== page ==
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Over one-thousand religious freedom advocates met, Tuesday in Washington D.C. for the start of the International Religious Freedom Summit. The event aims to shine a spotlight on the global religious freedom movement by highlighting religious persecution around the world.
The event kicked off its pre-summit activities with a Congressional advocacy day bringing together lawmakers, ambassadors, and survivors of persecution.
Amjad Khan who serves as co-chair for the summit’s Congressional advocacy day told Fox News Digital, “We have people who don’t agree politically on anything, but they agree on this.”
The IRF Summit will host speeches from House Speaker Nancy Pelosi and Sen. Marco Rubio, R-FL.
“We’re bringing a common message to join us to fight for religious freedom for everyone, everywhere” added Khan.
According to a Pew Research Center report, Christianity followed by Islam and Judaism are the three most restricted (persecuted) religions.
The summit will host regional discussions providing a global survey of the state of religious freedom, from the perspective of survivors and faith leaders, focusing on regions that include the Middle East, South, and Central Asia.
Following the Taliban’s takeover of Afghanistan, Christians and other religious minorities live in fear for their lives. A recent survey by the faith advocacy group, Open Doors USA, placed Afghanistan as the most dangerous place in the world to live as a Christian.
“They’re very few things on Capitol Hill where people can come together protecting prisoners of conscience, speaking against religious oppression, focusing on real lives that are being affected by the genocide…” Khan added.
Rep. French Hill, R-AR told Fox News Digital “religious freedom, both in our country as well as around the world, has been a real point of bipartisanship.”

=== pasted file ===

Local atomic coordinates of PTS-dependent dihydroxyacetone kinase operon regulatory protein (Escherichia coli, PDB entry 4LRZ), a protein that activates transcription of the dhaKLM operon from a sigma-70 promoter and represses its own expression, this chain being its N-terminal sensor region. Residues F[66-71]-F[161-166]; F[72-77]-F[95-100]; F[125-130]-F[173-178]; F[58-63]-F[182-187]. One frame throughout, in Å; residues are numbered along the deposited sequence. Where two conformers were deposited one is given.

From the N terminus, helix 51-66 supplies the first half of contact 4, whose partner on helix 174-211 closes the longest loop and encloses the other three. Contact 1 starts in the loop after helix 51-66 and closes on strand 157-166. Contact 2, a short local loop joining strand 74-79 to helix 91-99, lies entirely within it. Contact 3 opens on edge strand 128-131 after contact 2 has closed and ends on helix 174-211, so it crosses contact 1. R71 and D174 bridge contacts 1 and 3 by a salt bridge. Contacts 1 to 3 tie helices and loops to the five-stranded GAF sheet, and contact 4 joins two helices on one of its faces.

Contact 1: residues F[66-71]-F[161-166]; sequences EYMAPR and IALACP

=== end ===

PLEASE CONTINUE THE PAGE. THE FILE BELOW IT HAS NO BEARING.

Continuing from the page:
He says the variety of speakers such as House Speaker Nancy Pelosi and former Secretary of State Mike Pompeo illustrates the “U.S. bipartisan leadership role in maximizing every person’s individual right, natural right to religious tolerance of their faith or belief.”
The Arkansas Republican has been a strong advocate of religious freedom both globally and also in the U.S. where he has been working to lift government restrictions on church services, a problem that rose during the height of the Covid epidemic.
“We all know the importance of the First Amendment, that it’s freedom of religion, not freedom from religion, which I think is always a great way to describe it here in our country” he said.
The summit is co-Chaired by Sam Brownback, who served as Ambassador-at-Large for International Religious Freedom under President Trump, and Katrina Lantos Swett, president of the Lantos Foundation for Human Rights and Justice.
“We go beyond simply walking with like-minded people and sharing our joint passion for this cause and really bring it to the desks and to the doorsteps, and hopefully into the hearts and minds,” said Lantos Swett.